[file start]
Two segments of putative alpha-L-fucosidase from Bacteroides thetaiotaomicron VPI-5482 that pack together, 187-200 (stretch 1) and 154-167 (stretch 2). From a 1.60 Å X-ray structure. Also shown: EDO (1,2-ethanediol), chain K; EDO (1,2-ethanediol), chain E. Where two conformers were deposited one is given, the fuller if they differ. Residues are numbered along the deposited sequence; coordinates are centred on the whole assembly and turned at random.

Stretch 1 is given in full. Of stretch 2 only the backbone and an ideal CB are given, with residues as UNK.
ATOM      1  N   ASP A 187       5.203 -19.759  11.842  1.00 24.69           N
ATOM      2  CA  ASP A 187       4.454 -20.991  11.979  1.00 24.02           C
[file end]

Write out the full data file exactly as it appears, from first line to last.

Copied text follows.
Two segments of putative alpha-L-fucosidase from Bacteroides thetaiotaomicron VPI-5482 that pack together, 187-200 (stretch 1) and 154-167 (stretch 2). From a 1.60 Å X-ray structure. Also shown: EDO (1,2-ethanediol), chain K; EDO (1,2-ethanediol), chain E. Where two conformers were deposited one is given, the fuller if they differ. Residues are numbered along the deposited sequence; coordinates are centred on the whole assembly and turned at random.

Stretch 1 is given in full. Of stretch 2 only the backbone and an ideal CB are given, with residues as UNK.
ATOM      1  N   ASP A 187       5.203 -19.759  11.842  1.00 24.69           N
ATOM      2  CA  ASP A 187       4.454 -20.991  11.979  1.00 24.02           C